Notoriously, Colonel Issachar Shadmi, the brigade commander who ordered themassacre of 47 villagers at Kafr Qassem in 1956, was found guilty of a mere “administrative error” and fined one penny.

The examples of crimes where there has been a total absence of accountability and justice are simply too numerous to list, but they include the 1982 Sabra and Shatila massacres of thousands of Palestinians during the Israeli occupation of Lebanon, and more recently more than 1,400 Palestinians killed in Gaza in 2008-2009 duringOperation Cast Lead.

In one particularly horrific example, on 4-5 January 2009, Israeli occupation forces herded 100 civilians into the house of Wael al-Samouni, mostly women and children, and then deliberately shelled the house"

Read the whole article here:

How NY Times helps Israel milk prisoner release for emotional propagandahttp://electronicintifada.net/blogs/ali-abunimah/how-ny-times-helps-israel-milk-prisoner-release-emotional-propaganda

Sunday, August 11, 2013

Omar Barghouti released from administrative detention

Israel released Omar Barghouti, the currently longest-serving Palestinian administrative detainee on Wednesday, August 7, after 34 months of imprisonment without charges or trial.

Barghouti, age 60, is from the town of Kobar near Ramallah in the occupied West Bank.

The Ahrar Center for Prisoners’ Studies and Human Rights notes that Barghouti had spent nearly 26 years of his life in Israeli prisons in repeated arrests.

Omar Barghouti’s brother is the former longest-serving Palestinian prisoner, Nael Barghouti, who spent 34 years in occupation jails. Omar is the father of four children; his son Asim is currently serving an 11-year sentence in prison.

Nael Barghouti had related his experience of imprisonment in The Prisoners' Diaries.

Jordanian prisoners suspend hunger strike following agreement on family visits


Jordanian prisoners suspend hunger strike following agreement on family visits after 100 days

The Palestinian prisoners holding Jordanian citizenship have suspended their hunger strike following concessions from the Israeli prison authorities to allow them regular family visits from their family members in Jordan. This was reported in a press conference held in Amman by family members of the prisoners on August 11, 2013.

The five Jordanian hunger strikers are Abdullah Barghouthi, Mohammad Rimawi, Muneer Mar’i, Hamza Othman al-Dabbas and Alaa Hammad. They have been striking since May 2, 2013, for 100 days.

The first visit will take place on August 27, and will be for four hours, without glass or bars between the prisoners and their family members. After this, the visits will be available on a monthly basis for two family members per prisoner. An agreement has been signed to this effect, which will also apply to fellow Palestinian prisoner Ibrahim Hamed, whose wife is in Jordan. Barghouthi had not seen his family for 13 years; Rimawi has been denied family visits for 5 years.

There are reports that Alaa Hammad is still on open hunger strike and has not suspended his strike as part of this agreement.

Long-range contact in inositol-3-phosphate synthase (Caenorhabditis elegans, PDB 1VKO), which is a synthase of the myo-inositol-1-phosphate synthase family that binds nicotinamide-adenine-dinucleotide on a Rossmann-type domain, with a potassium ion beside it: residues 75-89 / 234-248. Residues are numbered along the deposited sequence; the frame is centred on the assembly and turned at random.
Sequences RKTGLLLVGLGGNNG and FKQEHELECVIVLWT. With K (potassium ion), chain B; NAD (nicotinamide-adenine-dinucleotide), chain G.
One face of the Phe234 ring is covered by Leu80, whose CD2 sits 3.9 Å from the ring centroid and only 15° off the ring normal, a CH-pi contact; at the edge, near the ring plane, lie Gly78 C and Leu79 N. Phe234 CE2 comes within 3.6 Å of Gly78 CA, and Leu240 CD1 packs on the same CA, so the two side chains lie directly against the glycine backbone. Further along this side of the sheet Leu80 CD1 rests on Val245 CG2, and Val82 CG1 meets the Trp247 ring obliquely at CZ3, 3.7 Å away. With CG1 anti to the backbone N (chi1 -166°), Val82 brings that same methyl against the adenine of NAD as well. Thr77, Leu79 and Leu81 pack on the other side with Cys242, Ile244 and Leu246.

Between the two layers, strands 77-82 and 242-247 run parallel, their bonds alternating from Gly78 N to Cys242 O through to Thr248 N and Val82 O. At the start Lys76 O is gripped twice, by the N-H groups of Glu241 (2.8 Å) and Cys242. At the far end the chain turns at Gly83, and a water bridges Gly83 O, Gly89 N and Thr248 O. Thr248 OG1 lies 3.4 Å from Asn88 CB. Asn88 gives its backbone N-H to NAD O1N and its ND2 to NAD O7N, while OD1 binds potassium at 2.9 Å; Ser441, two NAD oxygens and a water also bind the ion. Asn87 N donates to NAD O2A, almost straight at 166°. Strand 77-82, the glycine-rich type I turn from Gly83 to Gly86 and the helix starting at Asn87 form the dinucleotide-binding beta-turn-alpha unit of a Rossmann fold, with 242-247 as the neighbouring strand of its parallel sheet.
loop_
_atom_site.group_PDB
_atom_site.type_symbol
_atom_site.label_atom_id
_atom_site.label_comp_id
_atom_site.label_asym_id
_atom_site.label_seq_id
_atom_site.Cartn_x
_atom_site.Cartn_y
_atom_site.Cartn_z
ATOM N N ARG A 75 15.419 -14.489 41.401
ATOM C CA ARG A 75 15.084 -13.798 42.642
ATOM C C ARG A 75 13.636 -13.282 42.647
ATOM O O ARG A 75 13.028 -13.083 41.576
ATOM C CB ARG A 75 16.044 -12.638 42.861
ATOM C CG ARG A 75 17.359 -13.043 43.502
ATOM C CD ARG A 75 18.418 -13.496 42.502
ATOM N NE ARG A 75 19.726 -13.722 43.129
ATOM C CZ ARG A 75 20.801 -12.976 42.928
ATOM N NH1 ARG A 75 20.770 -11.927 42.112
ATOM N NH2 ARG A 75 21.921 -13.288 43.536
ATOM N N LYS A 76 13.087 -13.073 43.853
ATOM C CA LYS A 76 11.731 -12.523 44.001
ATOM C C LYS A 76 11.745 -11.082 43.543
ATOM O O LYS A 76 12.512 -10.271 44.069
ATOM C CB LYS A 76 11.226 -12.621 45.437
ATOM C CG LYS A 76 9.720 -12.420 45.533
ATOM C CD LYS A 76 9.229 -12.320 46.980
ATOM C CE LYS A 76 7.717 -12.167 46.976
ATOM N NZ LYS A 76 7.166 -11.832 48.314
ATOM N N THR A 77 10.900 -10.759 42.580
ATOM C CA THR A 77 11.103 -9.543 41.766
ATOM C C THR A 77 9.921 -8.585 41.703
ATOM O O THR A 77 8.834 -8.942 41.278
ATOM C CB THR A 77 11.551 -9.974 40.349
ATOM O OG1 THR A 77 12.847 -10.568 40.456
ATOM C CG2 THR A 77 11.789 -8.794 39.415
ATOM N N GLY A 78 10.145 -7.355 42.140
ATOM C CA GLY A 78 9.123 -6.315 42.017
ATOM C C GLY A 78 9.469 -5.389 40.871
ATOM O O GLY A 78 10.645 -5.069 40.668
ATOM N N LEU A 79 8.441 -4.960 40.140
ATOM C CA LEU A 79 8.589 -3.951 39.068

Monday, August 5, 2013

The Land of the Sad Orange by Ghassan Kanafani

In the letter by social activist Hassan Karajah, which was posted earlier, he refers to the land of the sad orange.

Ghassan Kanafani was born in Akka Palestine in 1936 and died, as a result of an
Israeli bomb planted to his car on 8th July 1972. His Danish wife Annie, described the
event saying: “…We used to go shopping together every Saturday morning, on that
day he accompanied his niece Lamees. A few minutes after they left, I heard the sound
of a huge explosion. I ran but only saw remanence of our exploded small car. Lamees
was a few meters away from the spot, but I could not find Ghassan. I hoped to find
him injured, but I only found his left leg. I was devastated, and our son Fayez, started
knocking his head against the wall. Little layla was crying: Baba…Baba…I gathered
his remains, the Beiruti escorted him to his last resting place at the Shuhada
Cemetery where he was buried next to Lamees who loved him and died with him“

Kanafani is a prominent literary figure in the Arabic Literature and worldwide. His
works were translated to many different languages. During his short life he enriched
the Arabic library by with valuable collection of publications, varying from novel to
short story to literary researches and political essays. “The Land of the Sad Orange”
is one of his early stories that depicts the influence of the deportation on the
Palestinians when the Israeli troops took over their country in 1948.

Hassan Karajah’s letter from inside occupation prison: I will greet you with the single word, “freedom”

From the website Samidoun http://samidoun.ca/2013/08/hassan-karajahs-letter-from-inside-occupation-prison-i-will-greet-you-with-the-single-word-freedom/

Hassan Karajah is a Palestinian youth activist, the Youth Coordinator of the Grassroots Campaign to Stop the Wall, and a human rights defender with a long record of organizing and public activism with the Partnership for Development Project, an umbrella group for Tamer Institution, Ma’an Development Centre and Bissan Centre for Research and Development, and the Arab Thought Forum. He gave an interview before his detention in which he saluted political prisoners’ struggle, saying that “their struggle has given us a model of steadfastness and the certainty that if we stand up united, we can win, step by step, our freedom and national self-determination.”

Imprisoned after a late-night raid on his home in January 2013, he is nowfaced with political charges (of membership in a prohibited organization, the Popular Front for the Liberation of Palestine, and connections with the Lebanese resistance) based on event attendance and travel to Lebanon.